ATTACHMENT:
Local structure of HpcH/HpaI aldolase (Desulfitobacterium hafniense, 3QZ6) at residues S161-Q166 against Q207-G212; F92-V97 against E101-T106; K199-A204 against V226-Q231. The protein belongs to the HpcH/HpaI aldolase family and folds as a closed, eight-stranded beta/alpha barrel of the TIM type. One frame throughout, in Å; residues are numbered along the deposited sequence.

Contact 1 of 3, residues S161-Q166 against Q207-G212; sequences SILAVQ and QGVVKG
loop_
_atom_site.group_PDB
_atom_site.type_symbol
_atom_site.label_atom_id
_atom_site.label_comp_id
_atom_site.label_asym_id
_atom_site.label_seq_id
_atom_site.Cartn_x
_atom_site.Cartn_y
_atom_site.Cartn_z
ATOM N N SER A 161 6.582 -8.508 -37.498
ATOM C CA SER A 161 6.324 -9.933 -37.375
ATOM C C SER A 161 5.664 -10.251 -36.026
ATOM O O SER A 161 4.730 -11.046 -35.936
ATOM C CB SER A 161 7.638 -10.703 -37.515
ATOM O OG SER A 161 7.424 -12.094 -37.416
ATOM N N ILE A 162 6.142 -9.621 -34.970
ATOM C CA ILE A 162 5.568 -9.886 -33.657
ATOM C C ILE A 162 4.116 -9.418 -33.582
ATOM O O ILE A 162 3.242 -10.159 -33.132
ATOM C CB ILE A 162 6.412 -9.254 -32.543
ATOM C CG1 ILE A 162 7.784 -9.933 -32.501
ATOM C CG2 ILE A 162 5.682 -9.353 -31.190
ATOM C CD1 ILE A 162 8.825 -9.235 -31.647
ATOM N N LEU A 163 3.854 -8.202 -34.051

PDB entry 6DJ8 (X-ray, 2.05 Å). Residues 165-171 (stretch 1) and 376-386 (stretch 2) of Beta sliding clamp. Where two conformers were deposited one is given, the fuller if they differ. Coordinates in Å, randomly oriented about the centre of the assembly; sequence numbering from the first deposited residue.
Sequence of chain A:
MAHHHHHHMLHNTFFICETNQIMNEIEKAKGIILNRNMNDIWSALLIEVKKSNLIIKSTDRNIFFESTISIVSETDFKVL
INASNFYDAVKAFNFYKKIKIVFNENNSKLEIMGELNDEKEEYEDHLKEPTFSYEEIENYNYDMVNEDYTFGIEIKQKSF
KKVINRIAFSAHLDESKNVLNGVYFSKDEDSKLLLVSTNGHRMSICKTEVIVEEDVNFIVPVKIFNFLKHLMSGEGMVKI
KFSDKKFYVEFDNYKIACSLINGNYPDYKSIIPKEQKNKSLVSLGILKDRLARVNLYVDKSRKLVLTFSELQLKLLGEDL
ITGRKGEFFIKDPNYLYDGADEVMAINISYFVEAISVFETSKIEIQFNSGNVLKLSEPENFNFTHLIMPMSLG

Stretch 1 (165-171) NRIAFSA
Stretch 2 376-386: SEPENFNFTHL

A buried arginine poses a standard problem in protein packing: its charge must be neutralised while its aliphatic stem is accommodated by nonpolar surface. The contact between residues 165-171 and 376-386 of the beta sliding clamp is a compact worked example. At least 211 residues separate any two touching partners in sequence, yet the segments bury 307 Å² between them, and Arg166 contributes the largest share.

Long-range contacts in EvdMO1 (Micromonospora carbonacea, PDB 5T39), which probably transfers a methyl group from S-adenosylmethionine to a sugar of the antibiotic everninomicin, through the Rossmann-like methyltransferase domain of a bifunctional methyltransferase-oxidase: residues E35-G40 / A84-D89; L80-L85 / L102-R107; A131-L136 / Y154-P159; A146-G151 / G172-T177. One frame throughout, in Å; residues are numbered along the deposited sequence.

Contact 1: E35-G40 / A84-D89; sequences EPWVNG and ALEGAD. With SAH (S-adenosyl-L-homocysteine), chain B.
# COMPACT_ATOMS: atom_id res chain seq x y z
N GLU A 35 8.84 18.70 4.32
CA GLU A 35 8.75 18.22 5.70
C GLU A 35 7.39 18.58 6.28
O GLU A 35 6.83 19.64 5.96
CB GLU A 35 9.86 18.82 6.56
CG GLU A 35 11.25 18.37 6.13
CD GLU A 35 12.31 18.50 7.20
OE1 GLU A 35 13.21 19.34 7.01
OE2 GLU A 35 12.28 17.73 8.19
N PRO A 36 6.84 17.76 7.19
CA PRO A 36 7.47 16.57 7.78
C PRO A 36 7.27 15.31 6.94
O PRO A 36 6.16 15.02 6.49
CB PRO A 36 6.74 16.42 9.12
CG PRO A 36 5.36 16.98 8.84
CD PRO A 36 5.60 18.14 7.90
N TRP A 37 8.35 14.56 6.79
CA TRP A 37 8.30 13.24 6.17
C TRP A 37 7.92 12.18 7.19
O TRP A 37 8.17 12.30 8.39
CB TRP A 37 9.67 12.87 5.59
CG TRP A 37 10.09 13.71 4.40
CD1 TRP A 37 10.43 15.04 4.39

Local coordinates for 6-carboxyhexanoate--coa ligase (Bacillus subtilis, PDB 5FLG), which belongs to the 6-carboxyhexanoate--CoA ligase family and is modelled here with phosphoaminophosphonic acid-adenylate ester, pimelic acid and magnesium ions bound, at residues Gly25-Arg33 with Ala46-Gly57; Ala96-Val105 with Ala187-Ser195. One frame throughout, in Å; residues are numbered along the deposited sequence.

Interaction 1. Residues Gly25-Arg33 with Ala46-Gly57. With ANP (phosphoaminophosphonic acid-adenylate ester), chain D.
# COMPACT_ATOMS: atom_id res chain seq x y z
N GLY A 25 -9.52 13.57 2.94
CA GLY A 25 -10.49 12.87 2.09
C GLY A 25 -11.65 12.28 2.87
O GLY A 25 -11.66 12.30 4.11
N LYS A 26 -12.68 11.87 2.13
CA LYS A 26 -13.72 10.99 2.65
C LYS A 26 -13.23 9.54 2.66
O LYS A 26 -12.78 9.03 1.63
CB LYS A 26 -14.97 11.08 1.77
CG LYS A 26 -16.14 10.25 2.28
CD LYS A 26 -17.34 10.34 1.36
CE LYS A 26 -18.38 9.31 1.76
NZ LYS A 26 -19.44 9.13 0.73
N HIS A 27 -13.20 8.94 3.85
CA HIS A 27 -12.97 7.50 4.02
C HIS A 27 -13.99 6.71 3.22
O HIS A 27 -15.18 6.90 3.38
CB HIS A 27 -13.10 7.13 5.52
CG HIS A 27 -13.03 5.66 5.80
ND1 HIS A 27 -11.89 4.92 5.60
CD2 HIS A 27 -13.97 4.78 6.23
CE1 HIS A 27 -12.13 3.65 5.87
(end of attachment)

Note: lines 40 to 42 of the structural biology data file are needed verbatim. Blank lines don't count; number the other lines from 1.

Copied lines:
# COMPACT_ATOMS: atom_id res chain seq x y z
N GLU A 35 8.84 18.70 4.32
CA GLU A 35 8.75 18.22 5.70